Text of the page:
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26 September 2017, 08:54 | Updated: 26 September 2017, 13:03
Almost half of lesbian, gay, bi and trans (LGBT) young people in Scotland are bullied at school, a new report suggests.
Stonewall Scotland research found that 48% of the 402 LGBT young people who took part were bullied for their sexuality in 2017, a slight drop from 52% in 2012.
More than three in five (63%) LGBT young people aged between 11-19 frequently or often heard homophobic language in school with 91% regularly hearing phrases such as "that's so gay".
Only around a third (32%) said teachers intervened to stop bullying if they were present, with two in five pupils (41%) not taught anything about LGBT issues in school or college.
The proportion of those bullied soared among trans young people with 71% reporting bullying, and 65% saying they were unable to use the toilets they feel comfortable in at school.
The survey found that nearly all (96%) of trans respondents had deliberately harmed themselves, while 43% had attempted to take their own life.
More than half (58%) of lesbian, gay and bi young people had self-harmed while around a quarter had attempted suicide.
Stonewall Scotland noted that schools were more likely to say homophobic bullying was wrong since 2012, and young people were more likely to have been taught about LGBT issues at school.
However it highlighted that young people in Scotland were also more likely to hear homophobic slurs than those in the rest of Britain (63% compared to 50%).
Director Colin Macfarlane said the findings should act as a "wake-up call" for schools, local authorities, government and politicians "to ensure that all schools are equipped to support LGBT young people, and that teachers understand their needs".
He said: "Our school years are one of the most formative periods of our lives, and we owe it to young LGBT people to ensure that they don't face discrimination or bullying because of who they are, but are supported to flourish and achieve.
"While our new school report shows some modest improvements for LGBT pupils it quite clearly demonstrates how far we still have to go.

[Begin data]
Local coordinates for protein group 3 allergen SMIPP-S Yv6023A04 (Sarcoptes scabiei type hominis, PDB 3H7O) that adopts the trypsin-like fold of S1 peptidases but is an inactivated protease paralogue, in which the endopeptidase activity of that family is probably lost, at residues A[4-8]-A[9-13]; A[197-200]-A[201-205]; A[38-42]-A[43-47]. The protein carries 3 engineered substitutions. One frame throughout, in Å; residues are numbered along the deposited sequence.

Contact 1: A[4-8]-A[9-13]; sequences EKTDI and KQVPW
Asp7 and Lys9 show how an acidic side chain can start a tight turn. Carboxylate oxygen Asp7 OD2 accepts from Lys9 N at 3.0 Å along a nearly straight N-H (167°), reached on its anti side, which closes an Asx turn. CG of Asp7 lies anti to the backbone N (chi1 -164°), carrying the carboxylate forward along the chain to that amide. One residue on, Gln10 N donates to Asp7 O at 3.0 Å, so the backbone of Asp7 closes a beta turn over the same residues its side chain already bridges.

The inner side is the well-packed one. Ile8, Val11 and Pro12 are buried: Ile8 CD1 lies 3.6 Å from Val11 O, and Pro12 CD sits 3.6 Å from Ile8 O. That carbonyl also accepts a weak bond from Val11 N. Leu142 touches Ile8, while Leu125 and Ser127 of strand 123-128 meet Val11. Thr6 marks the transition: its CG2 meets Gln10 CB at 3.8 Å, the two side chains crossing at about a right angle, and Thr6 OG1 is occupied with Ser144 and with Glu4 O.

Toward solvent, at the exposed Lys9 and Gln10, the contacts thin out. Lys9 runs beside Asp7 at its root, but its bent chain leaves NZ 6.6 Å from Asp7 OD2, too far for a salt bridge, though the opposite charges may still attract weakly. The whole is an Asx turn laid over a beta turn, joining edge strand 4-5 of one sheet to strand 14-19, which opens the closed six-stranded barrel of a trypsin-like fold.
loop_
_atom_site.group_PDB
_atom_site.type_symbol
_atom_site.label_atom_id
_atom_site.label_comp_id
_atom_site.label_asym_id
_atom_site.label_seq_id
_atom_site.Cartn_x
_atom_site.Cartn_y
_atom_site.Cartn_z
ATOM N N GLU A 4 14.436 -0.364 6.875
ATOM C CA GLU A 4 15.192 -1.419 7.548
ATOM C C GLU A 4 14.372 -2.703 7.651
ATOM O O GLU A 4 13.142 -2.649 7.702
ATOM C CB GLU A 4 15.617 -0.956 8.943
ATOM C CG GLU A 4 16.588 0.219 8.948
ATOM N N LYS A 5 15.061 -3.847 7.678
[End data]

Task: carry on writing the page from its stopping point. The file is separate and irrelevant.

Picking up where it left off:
"Half of LGBT young people in Scotland are still bullied for who they are, affecting their well-being and their education. Worryingly, the majority of trans young people experience bullying, exclusion and poor mental health. They must not be left behind."
Fergus McMillan, chief executive of LGBT Youth Scotland added: "Stonewall Scotland's research aligns with our own experience, in face-to-face and online youth work, that while a number of schools have taken proactive and bold steps in recent years, we still have a long way to go to improve the education experience for LGBTI young people in Scotland."
The survey was carried out online by the Centre for Family Research at the University of Cambridge between November 2016 and February 2017.
A Scottish Government spokesman said: "Bullying of any kind is unacceptable and must be addressed quickly, whenever it arises - and while this fall in cases is welcome, we must remain vigilant.
"We remain committed to helping our children and young people build positive relationships as they grow older and will carefully consider this report and its recommendations from Stonewall Scotland.
"Relationships, sexual health and parenthood education is an integral part of the health and well-being curriculum and it is for local authorities and schools to decide how best to deliver the curriculum based on local needs. As well as working with the Time for Inclusive Education (TIE) Campaign to improve the inclusive approach to sex and relationships education, we are also undertaking a national review of personal and social education."